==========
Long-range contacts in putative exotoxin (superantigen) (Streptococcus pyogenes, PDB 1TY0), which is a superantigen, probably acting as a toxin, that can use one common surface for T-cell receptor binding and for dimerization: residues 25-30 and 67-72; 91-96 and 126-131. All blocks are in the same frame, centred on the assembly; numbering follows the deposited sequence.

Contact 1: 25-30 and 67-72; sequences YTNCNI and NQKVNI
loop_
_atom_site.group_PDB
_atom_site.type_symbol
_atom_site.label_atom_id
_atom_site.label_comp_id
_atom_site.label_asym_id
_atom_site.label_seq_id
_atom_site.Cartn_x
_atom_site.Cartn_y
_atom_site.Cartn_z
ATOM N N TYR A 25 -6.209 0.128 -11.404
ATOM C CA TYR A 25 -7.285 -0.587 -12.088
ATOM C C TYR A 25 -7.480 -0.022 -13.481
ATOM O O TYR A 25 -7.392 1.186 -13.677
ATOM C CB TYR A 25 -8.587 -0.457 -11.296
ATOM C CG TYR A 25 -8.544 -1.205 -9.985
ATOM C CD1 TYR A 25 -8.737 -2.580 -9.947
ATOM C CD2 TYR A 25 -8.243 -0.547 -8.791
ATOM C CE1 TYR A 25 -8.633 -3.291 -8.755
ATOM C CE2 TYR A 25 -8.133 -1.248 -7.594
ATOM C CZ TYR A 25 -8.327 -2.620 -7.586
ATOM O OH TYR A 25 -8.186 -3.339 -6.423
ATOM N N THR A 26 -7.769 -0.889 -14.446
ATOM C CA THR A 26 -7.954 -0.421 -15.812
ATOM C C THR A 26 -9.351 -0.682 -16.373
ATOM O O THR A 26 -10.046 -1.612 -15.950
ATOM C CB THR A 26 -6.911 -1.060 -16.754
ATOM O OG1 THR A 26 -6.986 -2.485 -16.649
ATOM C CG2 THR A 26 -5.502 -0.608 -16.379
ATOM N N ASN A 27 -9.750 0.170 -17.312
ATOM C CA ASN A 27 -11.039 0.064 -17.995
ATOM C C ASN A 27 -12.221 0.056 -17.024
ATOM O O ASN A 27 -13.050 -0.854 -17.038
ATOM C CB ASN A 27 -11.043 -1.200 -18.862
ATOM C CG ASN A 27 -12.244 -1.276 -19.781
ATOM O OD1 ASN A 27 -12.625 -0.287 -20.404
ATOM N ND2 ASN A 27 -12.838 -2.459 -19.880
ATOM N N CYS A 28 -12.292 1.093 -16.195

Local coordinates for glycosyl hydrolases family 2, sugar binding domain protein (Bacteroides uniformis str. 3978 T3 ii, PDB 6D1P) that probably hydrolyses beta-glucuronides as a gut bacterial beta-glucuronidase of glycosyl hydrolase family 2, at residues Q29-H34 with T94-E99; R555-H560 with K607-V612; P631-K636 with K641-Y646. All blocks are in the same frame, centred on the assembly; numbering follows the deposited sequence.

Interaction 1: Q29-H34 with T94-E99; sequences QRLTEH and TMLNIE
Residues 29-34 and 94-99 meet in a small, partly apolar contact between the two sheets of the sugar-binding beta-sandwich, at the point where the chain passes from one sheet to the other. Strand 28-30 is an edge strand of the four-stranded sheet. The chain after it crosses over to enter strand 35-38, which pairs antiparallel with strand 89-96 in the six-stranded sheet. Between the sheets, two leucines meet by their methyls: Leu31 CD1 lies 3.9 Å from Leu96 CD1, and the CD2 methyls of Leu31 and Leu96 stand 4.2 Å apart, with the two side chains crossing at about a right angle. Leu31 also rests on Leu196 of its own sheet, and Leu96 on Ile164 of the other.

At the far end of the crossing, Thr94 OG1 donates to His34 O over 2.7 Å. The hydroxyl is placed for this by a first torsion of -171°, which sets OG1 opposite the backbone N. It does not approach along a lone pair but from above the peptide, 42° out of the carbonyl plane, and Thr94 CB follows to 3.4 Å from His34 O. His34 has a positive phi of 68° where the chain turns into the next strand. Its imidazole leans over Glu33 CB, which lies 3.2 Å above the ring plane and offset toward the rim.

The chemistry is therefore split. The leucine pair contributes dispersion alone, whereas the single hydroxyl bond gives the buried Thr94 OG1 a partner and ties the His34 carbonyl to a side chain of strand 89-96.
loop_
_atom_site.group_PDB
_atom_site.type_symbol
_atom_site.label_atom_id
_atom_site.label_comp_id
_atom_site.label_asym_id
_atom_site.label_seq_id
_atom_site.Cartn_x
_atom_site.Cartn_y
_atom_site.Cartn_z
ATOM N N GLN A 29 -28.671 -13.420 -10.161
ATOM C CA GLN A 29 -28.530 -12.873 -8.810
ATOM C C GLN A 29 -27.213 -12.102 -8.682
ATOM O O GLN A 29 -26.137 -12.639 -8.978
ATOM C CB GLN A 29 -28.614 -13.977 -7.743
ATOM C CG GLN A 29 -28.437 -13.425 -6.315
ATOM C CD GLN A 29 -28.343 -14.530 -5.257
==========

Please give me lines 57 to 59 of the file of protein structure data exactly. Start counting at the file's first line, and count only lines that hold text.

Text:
ATOM C CA GLN A 29 -28.530 -12.873 -8.810
ATOM C C GLN A 29 -27.213 -12.102 -8.682
ATOM O O GLN A 29 -26.137 -12.639 -8.978